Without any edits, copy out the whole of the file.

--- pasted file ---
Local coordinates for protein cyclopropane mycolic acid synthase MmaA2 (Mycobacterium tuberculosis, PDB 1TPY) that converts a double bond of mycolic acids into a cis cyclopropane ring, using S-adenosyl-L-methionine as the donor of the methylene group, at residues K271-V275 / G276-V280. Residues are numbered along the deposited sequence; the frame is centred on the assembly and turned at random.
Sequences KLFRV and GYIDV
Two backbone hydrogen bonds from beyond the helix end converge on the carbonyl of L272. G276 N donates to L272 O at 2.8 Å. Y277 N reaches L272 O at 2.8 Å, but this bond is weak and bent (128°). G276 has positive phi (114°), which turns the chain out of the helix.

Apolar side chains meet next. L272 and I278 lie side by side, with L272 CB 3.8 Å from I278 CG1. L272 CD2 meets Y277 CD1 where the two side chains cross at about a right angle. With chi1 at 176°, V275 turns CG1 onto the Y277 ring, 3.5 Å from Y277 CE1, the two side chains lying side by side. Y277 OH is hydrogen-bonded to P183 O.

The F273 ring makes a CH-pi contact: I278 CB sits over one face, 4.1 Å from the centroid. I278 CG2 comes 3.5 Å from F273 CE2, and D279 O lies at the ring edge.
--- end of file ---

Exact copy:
Local coordinates for protein cyclopropane mycolic acid synthase MmaA2 (Mycobacterium tuberculosis, PDB 1TPY) that converts a double bond of mycolic acids into a cis cyclopropane ring, using S-adenosyl-L-methionine as the donor of the methylene group, at residues K271-V275 / G276-V280. Residues are numbered along the deposited sequence; the frame is centred on the assembly and turned at random.
Sequences KLFRV and GYIDV
Two backbone hydrogen bonds from beyond the helix end converge on the carbonyl of L272. G276 N donates to L272 O at 2.8 Å. Y277 N reaches L272 O at 2.8 Å, but this bond is weak and bent (128°). G276 has positive phi (114°), which turns the chain out of the helix.

Apolar side chains meet next. L272 and I278 lie side by side, with L272 CB 3.8 Å from I278 CG1. L272 CD2 meets Y277 CD1 where the two side chains cross at about a right angle. With chi1 at 176°, V275 turns CG1 onto the Y277 ring, 3.5 Å from Y277 CE1, the two side chains lying side by side. Y277 OH is hydrogen-bonded to P183 O.

The F273 ring makes a CH-pi contact: I278 CB sits over one face, 4.1 Å from the centroid. I278 CG2 comes 3.5 Å from F273 CE2, and D279 O lies at the ring edge.